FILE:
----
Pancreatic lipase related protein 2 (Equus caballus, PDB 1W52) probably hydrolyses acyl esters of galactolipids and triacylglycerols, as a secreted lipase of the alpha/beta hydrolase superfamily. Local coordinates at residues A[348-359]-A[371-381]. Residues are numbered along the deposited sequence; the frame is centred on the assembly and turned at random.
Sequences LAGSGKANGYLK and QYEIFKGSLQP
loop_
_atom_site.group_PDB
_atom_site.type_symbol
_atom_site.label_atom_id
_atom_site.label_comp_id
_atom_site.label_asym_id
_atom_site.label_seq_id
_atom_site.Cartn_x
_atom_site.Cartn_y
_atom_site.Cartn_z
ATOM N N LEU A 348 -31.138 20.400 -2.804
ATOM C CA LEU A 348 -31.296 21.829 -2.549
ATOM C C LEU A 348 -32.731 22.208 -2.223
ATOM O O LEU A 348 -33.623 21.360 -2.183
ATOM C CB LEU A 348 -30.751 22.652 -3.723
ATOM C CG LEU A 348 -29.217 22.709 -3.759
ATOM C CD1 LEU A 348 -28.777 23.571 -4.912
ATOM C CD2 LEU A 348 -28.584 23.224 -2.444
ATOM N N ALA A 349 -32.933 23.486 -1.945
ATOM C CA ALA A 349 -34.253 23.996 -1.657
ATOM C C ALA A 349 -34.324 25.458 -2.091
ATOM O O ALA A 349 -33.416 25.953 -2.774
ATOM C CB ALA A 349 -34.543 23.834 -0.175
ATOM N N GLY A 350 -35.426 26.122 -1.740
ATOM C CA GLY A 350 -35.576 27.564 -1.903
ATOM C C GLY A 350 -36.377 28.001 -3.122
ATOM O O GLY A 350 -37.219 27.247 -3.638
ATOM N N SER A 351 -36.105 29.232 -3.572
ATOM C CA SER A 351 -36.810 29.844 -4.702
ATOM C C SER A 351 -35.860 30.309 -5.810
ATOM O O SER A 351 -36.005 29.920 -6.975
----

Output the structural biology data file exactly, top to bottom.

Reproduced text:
Pancreatic lipase related protein 2 (Equus caballus, PDB 1W52) probably hydrolyses acyl esters of galactolipids and triacylglycerols, as a secreted lipase of the alpha/beta hydrolase superfamily. Local coordinates at residues A[348-359]-A[371-381]. Residues are numbered along the deposited sequence; the frame is centred on the assembly and turned at random.
Sequences LAGSGKANGYLK and QYEIFKGSLQP
loop_
_atom_site.group_PDB
_atom_site.type_symbol
_atom_site.label_atom_id
_atom_site.label_comp_id
_atom_site.label_asym_id
_atom_site.label_seq_id
_atom_site.Cartn_x
_atom_site.Cartn_y
_atom_site.Cartn_z
ATOM N N LEU A 348 -31.138 20.400 -2.804
ATOM C CA LEU A 348 -31.296 21.829 -2.549
ATOM C C LEU A 348 -32.731 22.208 -2.223
ATOM O O LEU A 348 -33.623 21.360 -2.183
ATOM C CB LEU A 348 -30.751 22.652 -3.723
ATOM C CG LEU A 348 -29.217 22.709 -3.759
ATOM C CD1 LEU A 348 -28.777 23.571 -4.912
ATOM C CD2 LEU A 348 -28.584 23.224 -2.444
ATOM N N ALA A 349 -32.933 23.486 -1.945
ATOM C CA ALA A 349 -34.253 23.996 -1.657
ATOM C C ALA A 349 -34.324 25.458 -2.091
ATOM O O ALA A 349 -33.416 25.953 -2.774
ATOM C CB ALA A 349 -34.543 23.834 -0.175
ATOM N N GLY A 350 -35.426 26.122 -1.740
ATOM C CA GLY A 350 -35.576 27.564 -1.903
ATOM C C GLY A 350 -36.377 28.001 -3.122
ATOM O O GLY A 350 -37.219 27.247 -3.638
ATOM N N SER A 351 -36.105 29.232 -3.572
ATOM C CA SER A 351 -36.810 29.844 -4.702
ATOM C C SER A 351 -35.860 30.309 -5.810
ATOM O O SER A 351 -36.005 29.920 -6.975